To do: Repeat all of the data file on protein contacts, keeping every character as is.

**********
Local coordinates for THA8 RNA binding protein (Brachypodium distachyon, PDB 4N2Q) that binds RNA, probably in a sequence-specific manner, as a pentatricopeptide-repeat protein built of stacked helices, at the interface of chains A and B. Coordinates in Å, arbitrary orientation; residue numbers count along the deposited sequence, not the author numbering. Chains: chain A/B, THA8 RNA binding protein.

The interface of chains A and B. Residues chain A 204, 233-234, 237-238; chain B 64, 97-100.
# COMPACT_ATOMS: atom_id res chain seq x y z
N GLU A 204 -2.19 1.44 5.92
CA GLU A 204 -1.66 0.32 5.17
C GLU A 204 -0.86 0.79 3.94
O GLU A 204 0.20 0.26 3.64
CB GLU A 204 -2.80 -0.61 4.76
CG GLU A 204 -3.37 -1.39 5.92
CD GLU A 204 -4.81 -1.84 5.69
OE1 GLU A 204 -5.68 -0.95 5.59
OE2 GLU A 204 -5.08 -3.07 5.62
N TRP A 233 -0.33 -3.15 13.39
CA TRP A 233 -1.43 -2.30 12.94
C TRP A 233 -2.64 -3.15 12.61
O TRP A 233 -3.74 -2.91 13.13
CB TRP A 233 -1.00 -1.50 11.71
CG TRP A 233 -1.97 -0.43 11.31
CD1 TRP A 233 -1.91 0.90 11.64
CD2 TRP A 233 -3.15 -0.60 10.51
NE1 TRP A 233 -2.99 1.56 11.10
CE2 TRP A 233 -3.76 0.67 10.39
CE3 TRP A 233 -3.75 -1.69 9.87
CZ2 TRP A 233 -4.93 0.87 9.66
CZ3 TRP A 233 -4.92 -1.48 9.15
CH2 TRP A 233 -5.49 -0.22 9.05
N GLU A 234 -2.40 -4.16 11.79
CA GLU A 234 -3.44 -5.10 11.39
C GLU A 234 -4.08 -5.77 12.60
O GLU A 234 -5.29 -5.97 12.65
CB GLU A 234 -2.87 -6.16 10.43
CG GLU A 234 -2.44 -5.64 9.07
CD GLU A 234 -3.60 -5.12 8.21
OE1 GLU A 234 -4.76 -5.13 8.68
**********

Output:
Local coordinates for THA8 RNA binding protein (Brachypodium distachyon, PDB 4N2Q) that binds RNA, probably in a sequence-specific manner, as a pentatricopeptide-repeat protein built of stacked helices, at the interface of chains A and B. Coordinates in Å, arbitrary orientation; residue numbers count along the deposited sequence, not the author numbering. Chains: chain A/B, THA8 RNA binding protein.

The interface of chains A and B. Residues chain A 204, 233-234, 237-238; chain B 64, 97-100.
# COMPACT_ATOMS: atom_id res chain seq x y z
N GLU A 204 -2.19 1.44 5.92
CA GLU A 204 -1.66 0.32 5.17
C GLU A 204 -0.86 0.79 3.94
O GLU A 204 0.20 0.26 3.64
CB GLU A 204 -2.80 -0.61 4.76
CG GLU A 204 -3.37 -1.39 5.92
CD GLU A 204 -4.81 -1.84 5.69
OE1 GLU A 204 -5.68 -0.95 5.59
OE2 GLU A 204 -5.08 -3.07 5.62
N TRP A 233 -0.33 -3.15 13.39
CA TRP A 233 -1.43 -2.30 12.94
C TRP A 233 -2.64 -3.15 12.61
O TRP A 233 -3.74 -2.91 13.13
CB TRP A 233 -1.00 -1.50 11.71
CG TRP A 233 -1.97 -0.43 11.31
CD1 TRP A 233 -1.91 0.90 11.64
CD2 TRP A 233 -3.15 -0.60 10.51
NE1 TRP A 233 -2.99 1.56 11.10
CE2 TRP A 233 -3.76 0.67 10.39
CE3 TRP A 233 -3.75 -1.69 9.87
CZ2 TRP A 233 -4.93 0.87 9.66
CZ3 TRP A 233 -4.92 -1.48 9.15
CH2 TRP A 233 -5.49 -0.22 9.05
N GLU A 234 -2.40 -4.16 11.79
CA GLU A 234 -3.44 -5.10 11.39
C GLU A 234 -4.08 -5.77 12.60
O GLU A 234 -5.29 -5.97 12.65
CB GLU A 234 -2.87 -6.16 10.43
CG GLU A 234 -2.44 -5.64 9.07
CD GLU A 234 -3.60 -5.12 8.21
OE1 GLU A 234 -4.76 -5.13 8.68